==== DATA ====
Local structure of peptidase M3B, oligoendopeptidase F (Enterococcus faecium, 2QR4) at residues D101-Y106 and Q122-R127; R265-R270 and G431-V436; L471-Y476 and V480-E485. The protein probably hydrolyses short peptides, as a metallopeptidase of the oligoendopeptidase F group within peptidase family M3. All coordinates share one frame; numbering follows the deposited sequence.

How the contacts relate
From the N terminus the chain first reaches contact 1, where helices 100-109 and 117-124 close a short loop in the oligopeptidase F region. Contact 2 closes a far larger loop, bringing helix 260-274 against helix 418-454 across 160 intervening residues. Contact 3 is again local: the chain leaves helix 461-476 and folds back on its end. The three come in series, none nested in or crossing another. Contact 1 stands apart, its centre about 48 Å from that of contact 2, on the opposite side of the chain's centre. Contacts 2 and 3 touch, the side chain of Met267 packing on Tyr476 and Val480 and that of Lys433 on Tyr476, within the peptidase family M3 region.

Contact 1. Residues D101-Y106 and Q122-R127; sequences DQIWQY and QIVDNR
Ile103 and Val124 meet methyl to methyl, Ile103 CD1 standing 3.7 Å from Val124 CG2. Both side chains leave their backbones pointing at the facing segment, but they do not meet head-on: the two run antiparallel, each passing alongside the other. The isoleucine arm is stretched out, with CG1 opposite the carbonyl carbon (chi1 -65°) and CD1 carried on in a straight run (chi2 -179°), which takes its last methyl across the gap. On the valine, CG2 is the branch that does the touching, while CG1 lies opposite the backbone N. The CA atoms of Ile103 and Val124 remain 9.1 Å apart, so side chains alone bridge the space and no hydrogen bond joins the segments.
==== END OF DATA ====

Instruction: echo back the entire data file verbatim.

Local structure of peptidase M3B, oligoendopeptidase F (Enterococcus faecium, 2QR4) at residues D101-Y106 and Q122-R127; R265-R270 and G431-V436; L471-Y476 and V480-E485. The protein probably hydrolyses short peptides, as a metallopeptidase of the oligoendopeptidase F group within peptidase family M3. All coordinates share one frame; numbering follows the deposited sequence.

How the contacts relate
From the N terminus the chain first reaches contact 1, where helices 100-109 and 117-124 close a short loop in the oligopeptidase F region. Contact 2 closes a far larger loop, bringing helix 260-274 against helix 418-454 across 160 intervening residues. Contact 3 is again local: the chain leaves helix 461-476 and folds back on its end. The three come in series, none nested in or crossing another. Contact 1 stands apart, its centre about 48 Å from that of contact 2, on the opposite side of the chain's centre. Contacts 2 and 3 touch, the side chain of Met267 packing on Tyr476 and Val480 and that of Lys433 on Tyr476, within the peptidase family M3 region.

Contact 1. Residues D101-Y106 and Q122-R127; sequences DQIWQY and QIVDNR
Ile103 and Val124 meet methyl to methyl, Ile103 CD1 standing 3.7 Å from Val124 CG2. Both side chains leave their backbones pointing at the facing segment, but they do not meet head-on: the two run antiparallel, each passing alongside the other. The isoleucine arm is stretched out, with CG1 opposite the carbonyl carbon (chi1 -65°) and CD1 carried on in a straight run (chi2 -179°), which takes its last methyl across the gap. On the valine, CG2 is the branch that does the touching, while CG1 lies opposite the backbone N. The CA atoms of Ile103 and Val124 remain 9.1 Å apart, so side chains alone bridge the space and no hydrogen bond joins the segments.